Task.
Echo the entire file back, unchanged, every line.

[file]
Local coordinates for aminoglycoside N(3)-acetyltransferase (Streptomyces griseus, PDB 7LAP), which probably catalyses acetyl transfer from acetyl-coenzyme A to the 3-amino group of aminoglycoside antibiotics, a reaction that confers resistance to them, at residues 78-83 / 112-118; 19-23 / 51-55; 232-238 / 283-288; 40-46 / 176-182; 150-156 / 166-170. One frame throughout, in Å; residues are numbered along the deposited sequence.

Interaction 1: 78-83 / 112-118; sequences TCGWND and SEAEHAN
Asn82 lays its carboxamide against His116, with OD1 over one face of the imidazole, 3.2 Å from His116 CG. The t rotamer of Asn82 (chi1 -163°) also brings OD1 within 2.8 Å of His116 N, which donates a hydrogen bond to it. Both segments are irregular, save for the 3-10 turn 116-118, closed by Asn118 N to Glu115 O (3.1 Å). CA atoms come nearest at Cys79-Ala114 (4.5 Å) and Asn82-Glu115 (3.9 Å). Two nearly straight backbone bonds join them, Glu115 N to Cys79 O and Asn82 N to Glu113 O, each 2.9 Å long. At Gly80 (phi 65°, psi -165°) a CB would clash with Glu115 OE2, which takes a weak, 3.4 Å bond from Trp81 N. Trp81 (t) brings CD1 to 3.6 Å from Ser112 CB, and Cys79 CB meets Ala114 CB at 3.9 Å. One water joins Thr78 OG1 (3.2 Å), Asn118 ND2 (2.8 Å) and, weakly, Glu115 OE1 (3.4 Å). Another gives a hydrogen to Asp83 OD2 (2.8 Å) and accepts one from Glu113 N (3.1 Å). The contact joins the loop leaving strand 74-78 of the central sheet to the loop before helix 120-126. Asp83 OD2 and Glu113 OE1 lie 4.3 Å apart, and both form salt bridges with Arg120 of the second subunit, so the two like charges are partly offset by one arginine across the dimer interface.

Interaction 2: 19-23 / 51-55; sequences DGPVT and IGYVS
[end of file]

Local coordinates for aminoglycoside N(3)-acetyltransferase (Streptomyces griseus, PDB 7LAP), which probably catalyses acetyl transfer from acetyl-coenzyme A to the 3-amino group of aminoglycoside antibiotics, a reaction that confers resistance to them, at residues 78-83 / 112-118; 19-23 / 51-55; 232-238 / 283-288; 40-46 / 176-182; 150-156 / 166-170. One frame throughout, in Å; residues are numbered along the deposited sequence.

Interaction 1: 78-83 / 112-118; sequences TCGWND and SEAEHAN
Asn82 lays its carboxamide against His116, with OD1 over one face of the imidazole, 3.2 Å from His116 CG. The t rotamer of Asn82 (chi1 -163°) also brings OD1 within 2.8 Å of His116 N, which donates a hydrogen bond to it. Both segments are irregular, save for the 3-10 turn 116-118, closed by Asn118 N to Glu115 O (3.1 Å). CA atoms come nearest at Cys79-Ala114 (4.5 Å) and Asn82-Glu115 (3.9 Å). Two nearly straight backbone bonds join them, Glu115 N to Cys79 O and Asn82 N to Glu113 O, each 2.9 Å long. At Gly80 (phi 65°, psi -165°) a CB would clash with Glu115 OE2, which takes a weak, 3.4 Å bond from Trp81 N. Trp81 (t) brings CD1 to 3.6 Å from Ser112 CB, and Cys79 CB meets Ala114 CB at 3.9 Å. One water joins Thr78 OG1 (3.2 Å), Asn118 ND2 (2.8 Å) and, weakly, Glu115 OE1 (3.4 Å). Another gives a hydrogen to Asp83 OD2 (2.8 Å) and accepts one from Glu113 N (3.1 Å). The contact joins the loop leaving strand 74-78 of the central sheet to the loop before helix 120-126. Asp83 OD2 and Glu113 OE1 lie 4.3 Å apart, and both form salt bridges with Arg120 of the second subunit, so the two like charges are partly offset by one arginine across the dimer interface.

Interaction 2: 19-23 / 51-55; sequences DGPVT and IGYVS